Yes, it’s a big news day with Bob Ney’s resignation, the BP pipeline closure and the Lamont-Lieberman primary.

But let’s not let this item on the cover of today’s Washington Post slip by:

“Army Ponders Amusement Venue, Hotel at Ft. Belvoir.”

The Post reports the army is giving serious consideration to a proposal for a theme park to accompany an already planned museum. The museum is slated to be built in Fairfax County, Virginia, in the distant exurbs of Washington, D.C.

According to a developer’s proposal, at the park, “You can command the latest M-1 tank, feel the rush of a paratrooper freefall, fly a Cobra Gunship or defend your B-17 as a waist gunner.”

This business of making military combat seem fun and a game — no small thing with dying and wounded soldiers coming back from Iraq, but assisted by the Bush administration’s efforts to block media coverage of the caskets — is no small thing.

Of course, the amusement park is unlikely to mention that one in six soldiers seeing combat in Iraq are coming home with serious mental health problems.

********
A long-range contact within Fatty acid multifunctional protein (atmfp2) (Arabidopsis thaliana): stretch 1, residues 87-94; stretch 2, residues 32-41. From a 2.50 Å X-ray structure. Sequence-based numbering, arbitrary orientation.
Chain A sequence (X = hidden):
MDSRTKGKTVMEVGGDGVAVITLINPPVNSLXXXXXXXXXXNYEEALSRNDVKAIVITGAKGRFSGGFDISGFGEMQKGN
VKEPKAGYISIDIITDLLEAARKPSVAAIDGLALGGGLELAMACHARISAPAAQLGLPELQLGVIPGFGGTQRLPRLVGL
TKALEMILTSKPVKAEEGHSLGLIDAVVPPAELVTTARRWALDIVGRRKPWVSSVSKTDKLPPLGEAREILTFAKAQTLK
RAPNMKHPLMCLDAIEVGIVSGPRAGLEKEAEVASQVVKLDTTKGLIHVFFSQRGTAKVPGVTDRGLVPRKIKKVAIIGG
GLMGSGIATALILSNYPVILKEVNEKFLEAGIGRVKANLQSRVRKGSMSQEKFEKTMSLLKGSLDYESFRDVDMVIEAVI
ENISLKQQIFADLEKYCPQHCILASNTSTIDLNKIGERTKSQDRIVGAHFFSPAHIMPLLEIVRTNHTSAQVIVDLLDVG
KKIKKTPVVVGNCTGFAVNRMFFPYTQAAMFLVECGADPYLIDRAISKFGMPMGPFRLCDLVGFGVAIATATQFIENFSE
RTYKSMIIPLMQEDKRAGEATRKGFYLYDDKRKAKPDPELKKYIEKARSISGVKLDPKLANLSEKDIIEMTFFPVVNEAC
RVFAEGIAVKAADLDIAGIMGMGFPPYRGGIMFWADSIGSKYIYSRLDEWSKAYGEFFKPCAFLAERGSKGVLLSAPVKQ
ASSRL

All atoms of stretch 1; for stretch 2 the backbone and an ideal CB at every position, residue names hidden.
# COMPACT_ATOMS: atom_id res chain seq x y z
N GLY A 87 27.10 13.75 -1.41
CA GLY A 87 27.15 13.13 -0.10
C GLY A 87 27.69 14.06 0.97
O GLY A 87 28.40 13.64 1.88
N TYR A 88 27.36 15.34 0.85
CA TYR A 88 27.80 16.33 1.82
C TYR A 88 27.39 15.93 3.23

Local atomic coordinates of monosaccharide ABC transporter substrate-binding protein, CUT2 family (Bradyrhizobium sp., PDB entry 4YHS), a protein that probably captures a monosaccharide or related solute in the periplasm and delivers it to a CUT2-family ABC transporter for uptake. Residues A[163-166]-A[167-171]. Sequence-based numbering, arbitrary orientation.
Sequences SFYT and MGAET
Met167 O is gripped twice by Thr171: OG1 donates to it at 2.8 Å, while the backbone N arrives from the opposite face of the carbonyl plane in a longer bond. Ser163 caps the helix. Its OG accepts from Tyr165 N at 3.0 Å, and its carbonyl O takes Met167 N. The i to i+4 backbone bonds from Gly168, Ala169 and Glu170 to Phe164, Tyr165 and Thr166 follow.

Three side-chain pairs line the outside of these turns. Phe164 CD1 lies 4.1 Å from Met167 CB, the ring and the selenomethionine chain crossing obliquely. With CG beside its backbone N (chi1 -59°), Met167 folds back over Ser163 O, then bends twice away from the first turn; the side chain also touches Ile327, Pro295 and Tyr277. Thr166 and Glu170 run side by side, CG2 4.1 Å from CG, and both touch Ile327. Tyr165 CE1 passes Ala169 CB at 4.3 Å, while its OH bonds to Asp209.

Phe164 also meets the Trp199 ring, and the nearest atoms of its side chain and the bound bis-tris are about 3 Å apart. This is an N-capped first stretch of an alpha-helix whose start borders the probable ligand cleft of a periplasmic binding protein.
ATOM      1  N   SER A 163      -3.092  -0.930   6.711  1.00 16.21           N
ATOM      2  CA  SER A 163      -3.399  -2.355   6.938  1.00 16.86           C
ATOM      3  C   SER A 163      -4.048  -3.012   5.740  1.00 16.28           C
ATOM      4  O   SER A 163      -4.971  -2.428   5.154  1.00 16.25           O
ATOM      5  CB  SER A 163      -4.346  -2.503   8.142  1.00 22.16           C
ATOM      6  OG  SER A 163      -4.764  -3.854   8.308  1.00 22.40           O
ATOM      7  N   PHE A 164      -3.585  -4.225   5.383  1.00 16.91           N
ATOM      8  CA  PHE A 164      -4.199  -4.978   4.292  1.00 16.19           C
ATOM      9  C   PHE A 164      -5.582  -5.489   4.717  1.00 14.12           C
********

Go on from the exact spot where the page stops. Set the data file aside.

It’s not likely to play up the likelihood of getting injured or killed.

Nor is it likely to depict how military service — especially, but not only, in pursuit of unjust objectives — can be dehumanizing, and lead otherwise good people to commit atrocities. (About which, be sure not to miss Sunday’s Los Angeles Times extraordinary story on declassified Pentagon papers showing that U.S. atrocities went far beyond My Lai.)

And I guess it’s fair to assume the theme park wouldn’t plan to have booths from those who might convey an honest assessment of military service, like Citizen Soldier.

The amusement park, if it does get built, will instead help romanticize war. In our class-riven society, that’s a doubly dangerous thing.

Such romanticization fits right into the schemes of deception used by military recruiters as they target minority, working class and rural kids for military service.

For the war-making class, who by and large wouldn’t dream of letting their kids serve in the military, the romanticization makes it that much easier to send other people off to war. And, unfortunately, for their kids — who are likely to become the war-makers themselves in later years — the romanticization will make it easier for them to continue the cycle of careless and casual use of military force.

The only good news in the Washington Post piece is this: There is major local opposition to the amusement park proposal, largely because traffic in the area is already horrendous and the three million visitors that the theme park developer projects would create permanent gridlock.